As a longtime libertarian and an avowed egalitarian socialist, I've struggled with the concept of "political correctness" for as long as I've had a political awareness. I went through a neoliberal democrat phase in the 90's where what many denounced as PC simply looked like good manners to me. Don't get me wrong; some of it was just that: the attempts of well-meaning people to navigate a culture permeated with deep-seated privilege and oppressive features. And yet, just as much polite talk is not exceedingly honest, I always had a nagging suspicion that politically correct habits were something more than mere social graces.
So this essay has been a long time coming for me, as I try to figure out where I fit in on the Left. My heart is in the struggle for an egalitarian, enlightened, peaceful world. But I don't consider leftism a religion, and the impulse of many to treat it as such -- to codify and regulate the behavior of people according to its tenets -- too often looks like a movement going through the motions instead of genuinely challenging the human condition. Indeed, my argument is that political correctness, far from being an expression of genuine compassion and anti-bigotry, has transformed into a cosmetic substitute for authentic radicalism legitimating authority and privilege while hampering our efforts to change our condition. The goal of this essay is to start a conversation within the Left about our means, not our ends.
Many on the right assert that elitism is an approach to social problems that recognizes inherent differences in individuals. Elites belong in leadership positions where their natural talents can be used to best benefit society. Most people are not cut out for responsible positions within the social apparatus, according to their argument.
Understood in this narrow sense, I do not find elitism dangerous as an abstract analysis. Indeed, there are a vast variety of competencies inherent in people, whether through their choosing to develop them or whether they come "naturally" (whatever you think that means). That some should gravitate to a place where their talents are best used is not a problem; it is a core purpose around which we associate.
The problems enter in when a mere measurement of talent distribution is expanded into an individual or group identity. Without elitist pretensions, there is no need for a purposeful elevation of the more competent over the less. There is no need for institutional structures that maintain elite predominance. Why go to great lengths to stress differentiation between non-elite and elite if those differences are obvious?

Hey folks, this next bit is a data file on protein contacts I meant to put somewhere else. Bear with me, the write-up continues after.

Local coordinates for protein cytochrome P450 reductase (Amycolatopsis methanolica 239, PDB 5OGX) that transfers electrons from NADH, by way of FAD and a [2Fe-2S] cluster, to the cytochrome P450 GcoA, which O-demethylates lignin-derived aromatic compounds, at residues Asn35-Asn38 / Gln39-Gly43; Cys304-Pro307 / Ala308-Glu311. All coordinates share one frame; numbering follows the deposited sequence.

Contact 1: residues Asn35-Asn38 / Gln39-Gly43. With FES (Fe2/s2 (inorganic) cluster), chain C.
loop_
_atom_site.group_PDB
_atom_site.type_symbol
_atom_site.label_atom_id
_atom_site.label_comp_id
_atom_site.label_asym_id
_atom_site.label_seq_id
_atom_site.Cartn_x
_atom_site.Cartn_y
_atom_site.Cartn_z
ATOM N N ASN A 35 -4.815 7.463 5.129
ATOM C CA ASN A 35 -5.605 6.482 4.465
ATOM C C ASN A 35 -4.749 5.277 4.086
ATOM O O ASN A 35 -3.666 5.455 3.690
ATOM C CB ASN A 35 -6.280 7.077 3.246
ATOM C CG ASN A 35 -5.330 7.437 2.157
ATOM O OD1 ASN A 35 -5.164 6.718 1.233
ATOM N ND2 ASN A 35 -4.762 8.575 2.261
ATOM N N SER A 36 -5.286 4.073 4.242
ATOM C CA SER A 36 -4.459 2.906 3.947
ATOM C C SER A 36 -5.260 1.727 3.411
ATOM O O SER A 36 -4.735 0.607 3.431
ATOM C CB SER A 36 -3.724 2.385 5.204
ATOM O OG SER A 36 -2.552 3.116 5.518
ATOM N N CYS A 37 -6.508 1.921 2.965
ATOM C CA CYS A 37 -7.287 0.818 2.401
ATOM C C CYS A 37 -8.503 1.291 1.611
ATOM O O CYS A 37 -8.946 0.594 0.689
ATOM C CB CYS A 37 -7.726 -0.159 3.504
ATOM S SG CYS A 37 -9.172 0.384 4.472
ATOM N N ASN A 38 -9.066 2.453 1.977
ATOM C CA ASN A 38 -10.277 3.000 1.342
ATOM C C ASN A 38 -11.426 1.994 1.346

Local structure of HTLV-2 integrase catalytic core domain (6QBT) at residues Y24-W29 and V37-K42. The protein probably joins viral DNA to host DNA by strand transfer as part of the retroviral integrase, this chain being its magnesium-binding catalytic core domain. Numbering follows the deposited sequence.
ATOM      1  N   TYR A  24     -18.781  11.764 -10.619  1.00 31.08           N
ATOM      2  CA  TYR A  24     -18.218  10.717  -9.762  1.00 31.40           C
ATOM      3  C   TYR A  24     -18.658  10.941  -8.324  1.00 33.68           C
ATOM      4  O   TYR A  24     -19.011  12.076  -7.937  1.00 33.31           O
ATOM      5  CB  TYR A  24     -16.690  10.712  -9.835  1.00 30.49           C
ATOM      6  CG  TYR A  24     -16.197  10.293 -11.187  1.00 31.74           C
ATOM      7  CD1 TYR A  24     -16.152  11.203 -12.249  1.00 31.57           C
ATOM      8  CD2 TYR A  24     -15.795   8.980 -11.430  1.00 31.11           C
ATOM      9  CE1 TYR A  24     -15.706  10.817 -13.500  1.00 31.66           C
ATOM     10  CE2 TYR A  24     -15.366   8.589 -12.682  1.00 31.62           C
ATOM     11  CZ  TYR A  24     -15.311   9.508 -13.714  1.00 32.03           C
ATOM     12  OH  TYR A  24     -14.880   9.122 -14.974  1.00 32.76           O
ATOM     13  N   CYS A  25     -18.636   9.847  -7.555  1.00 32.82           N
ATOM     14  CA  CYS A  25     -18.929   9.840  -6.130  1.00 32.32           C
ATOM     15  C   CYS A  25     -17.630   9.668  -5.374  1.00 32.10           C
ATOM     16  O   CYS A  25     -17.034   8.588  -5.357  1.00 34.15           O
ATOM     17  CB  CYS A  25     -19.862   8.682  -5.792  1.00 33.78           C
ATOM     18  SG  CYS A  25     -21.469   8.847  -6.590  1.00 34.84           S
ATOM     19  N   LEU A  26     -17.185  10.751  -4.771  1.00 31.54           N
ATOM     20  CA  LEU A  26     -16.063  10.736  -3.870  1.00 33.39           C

(This article was originally written for ALLiance: A Journal of Theory and Strategy.)
"If voting changed anything, they'd make it illegal," declared Emma Goldman in a ringing indictment of the feeble mechanism by which the state claims to be restrained and directed. Of course, in invoking this quote anarchists argue against counting upon elections to change the status quo. We aren't going to bring about the voluntary society by listening to politicians, casting votes for them, and pressuring them to abolish their own offices. The statist means and the anarchist ends are clearly opposed.
But there's another argument against voting: that by casting a ballot, one registers endorsement of the state and its violence. Advocates of this argument do not hold that you must have chosen the politician who wields power. They disregard personal intent, interests, and any issues at hand. The argument is quite simple: by participating in the election, one is bound to its results. Given the anarchist view of those results - violence, fraud, and lies - one can only conclude that voting makes one an accessory to the crime.